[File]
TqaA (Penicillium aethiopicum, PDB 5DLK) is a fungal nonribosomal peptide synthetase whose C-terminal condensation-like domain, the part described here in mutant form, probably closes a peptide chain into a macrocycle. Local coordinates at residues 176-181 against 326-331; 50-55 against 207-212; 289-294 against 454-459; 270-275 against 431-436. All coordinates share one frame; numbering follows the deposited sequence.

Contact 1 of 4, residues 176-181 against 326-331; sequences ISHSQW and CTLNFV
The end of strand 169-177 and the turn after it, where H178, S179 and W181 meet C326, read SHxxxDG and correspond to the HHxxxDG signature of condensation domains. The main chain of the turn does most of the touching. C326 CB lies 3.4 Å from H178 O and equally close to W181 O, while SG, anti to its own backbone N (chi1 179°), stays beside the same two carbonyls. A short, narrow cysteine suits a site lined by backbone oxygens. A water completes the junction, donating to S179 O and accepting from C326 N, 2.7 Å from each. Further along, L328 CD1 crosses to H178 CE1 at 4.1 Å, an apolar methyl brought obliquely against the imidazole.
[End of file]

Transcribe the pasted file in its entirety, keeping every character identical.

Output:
TqaA (Penicillium aethiopicum, PDB 5DLK) is a fungal nonribosomal peptide synthetase whose C-terminal condensation-like domain, the part described here in mutant form, probably closes a peptide chain into a macrocycle. Local coordinates at residues 176-181 against 326-331; 50-55 against 207-212; 289-294 against 454-459; 270-275 against 431-436. All coordinates share one frame; numbering follows the deposited sequence.

Contact 1 of 4, residues 176-181 against 326-331; sequences ISHSQW and CTLNFV
The end of strand 169-177 and the turn after it, where H178, S179 and W181 meet C326, read SHxxxDG and correspond to the HHxxxDG signature of condensation domains. The main chain of the turn does most of the touching. C326 CB lies 3.4 Å from H178 O and equally close to W181 O, while SG, anti to its own backbone N (chi1 179°), stays beside the same two carbonyls. A short, narrow cysteine suits a site lined by backbone oxygens. A water completes the junction, donating to S179 O and accepting from C326 N, 2.7 Å from each. Further along, L328 CD1 crosses to H178 CE1 at 4.1 Å, an apolar methyl brought obliquely against the imidazole.